Facebook isn’t far behind. In October, it announced a partnership with Paypal to introduce a first of its kind experience in the West. It will let Facebook Messenger users take advantage of payments in-app using their PayPal accounts. It opens a new door for marketers and will challenge the idea that users have to go from mobile to desktop to make a purchase.

Thriving live streaming

Micropayment technology has also facilitated a boom of online paid streaming. After seeing Meerkat’s explosive growth at the start of 2015, Chinese entrepreneurs sought to create live streaming apps of their own. Purely entertainment-oriented social live streaming apps have emerged, such as YY, Yingke, Huyayouxizhibo, and Douyu.

What is social live streaming? It’s a form of mobile front camera streaming done not only by celebrities and influencers but by everyday people from all walks of life. From the perspective of content, it’s a part-time reality TV selfie video, part-time late-night talk show.

If a viewer likes the broadcast, they can send a public question and a digital sticker to grab the attention of a broadcaster. The stickers are not free and their price varies from a few cents to several hundred US dollars; revenue is split between the app store, broadcaster and the platform. Broadcasters often acknowledge senders in real-time by a simple “thank you” note or a quick answer to their question. This system not only fills the pockets of broadcasters, but also gives viewers the joy of recognition and allows them to influence the content of the streams.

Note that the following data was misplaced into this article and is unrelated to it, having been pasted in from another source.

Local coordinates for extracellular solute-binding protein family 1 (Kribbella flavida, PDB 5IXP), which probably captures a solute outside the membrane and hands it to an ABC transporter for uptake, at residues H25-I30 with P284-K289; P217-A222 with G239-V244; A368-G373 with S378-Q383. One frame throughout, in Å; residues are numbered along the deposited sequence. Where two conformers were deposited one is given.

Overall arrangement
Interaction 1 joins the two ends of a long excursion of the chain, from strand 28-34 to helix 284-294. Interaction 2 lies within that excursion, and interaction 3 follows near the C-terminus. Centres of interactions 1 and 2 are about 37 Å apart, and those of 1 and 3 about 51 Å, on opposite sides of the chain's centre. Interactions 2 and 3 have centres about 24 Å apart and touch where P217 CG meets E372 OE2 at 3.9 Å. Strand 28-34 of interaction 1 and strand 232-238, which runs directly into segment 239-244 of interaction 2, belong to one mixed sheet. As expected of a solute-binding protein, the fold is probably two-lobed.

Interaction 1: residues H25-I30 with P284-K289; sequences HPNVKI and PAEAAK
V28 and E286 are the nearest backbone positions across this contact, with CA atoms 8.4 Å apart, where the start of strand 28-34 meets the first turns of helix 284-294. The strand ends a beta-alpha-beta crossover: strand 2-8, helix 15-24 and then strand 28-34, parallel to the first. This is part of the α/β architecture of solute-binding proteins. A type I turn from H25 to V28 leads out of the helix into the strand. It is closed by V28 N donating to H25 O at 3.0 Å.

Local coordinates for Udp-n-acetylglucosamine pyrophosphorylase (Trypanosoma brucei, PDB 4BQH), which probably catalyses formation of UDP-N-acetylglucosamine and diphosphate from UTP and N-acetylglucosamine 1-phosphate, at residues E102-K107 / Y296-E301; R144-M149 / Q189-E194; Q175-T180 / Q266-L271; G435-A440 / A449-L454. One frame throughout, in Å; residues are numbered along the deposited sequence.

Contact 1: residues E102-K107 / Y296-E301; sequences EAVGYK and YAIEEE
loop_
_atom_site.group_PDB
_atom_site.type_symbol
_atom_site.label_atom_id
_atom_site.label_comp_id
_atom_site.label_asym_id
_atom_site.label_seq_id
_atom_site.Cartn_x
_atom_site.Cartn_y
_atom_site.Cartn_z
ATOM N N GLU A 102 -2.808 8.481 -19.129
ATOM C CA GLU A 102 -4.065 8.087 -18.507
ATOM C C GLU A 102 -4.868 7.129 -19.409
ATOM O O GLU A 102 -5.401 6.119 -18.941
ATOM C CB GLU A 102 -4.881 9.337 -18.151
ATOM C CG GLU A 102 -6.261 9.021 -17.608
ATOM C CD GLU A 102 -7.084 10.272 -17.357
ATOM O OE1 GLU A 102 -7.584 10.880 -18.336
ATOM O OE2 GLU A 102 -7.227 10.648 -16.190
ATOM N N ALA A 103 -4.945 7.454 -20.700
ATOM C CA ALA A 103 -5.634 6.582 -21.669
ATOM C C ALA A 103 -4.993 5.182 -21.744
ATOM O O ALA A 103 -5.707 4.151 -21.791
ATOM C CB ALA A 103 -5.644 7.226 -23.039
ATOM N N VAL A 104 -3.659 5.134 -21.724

The success of live streaming on Chinese social media is self-propelled. Chinese users have been increasingly willing to pay to watch online streaming. It provided an incentive for the growth of more engaging content. Live streaming is China’s hottest trend in mobile self-expression and entertainment. Last year alone the market grew 180%, with top broadcasters making thousands of dollars a month.

Live streaming isn’t a new strategy for western marketers either, but have all brands leveraged the format’s potential? Not quite. While the format has been rewarding to those who tried, and especially news media, not all brands found an effective way to make Live streaming a permanent part of their strategy. It doesn’t have to be hard – with a few right pointers.

Takeaway

Chinese social media is one of the most exciting frontiers for social media marketing – one that points to a bright future. We can be sure that the future is mobile and marketers can already build their strategies with mobile-first thinking. Want to stay ahead of the curve? Start marketing with the future in mind.

Co-written by Ekaterina Zotkova, Social Media Managers, Socialbakers.

Charles Tidswell

Charles Tidswell is the Vice President of JAPAC at Socialbakers and is based in Singapore. For the majority of his professional career, Charles has been involved with early stage start-ups and companies entering the high growth stage across the South East Asia region.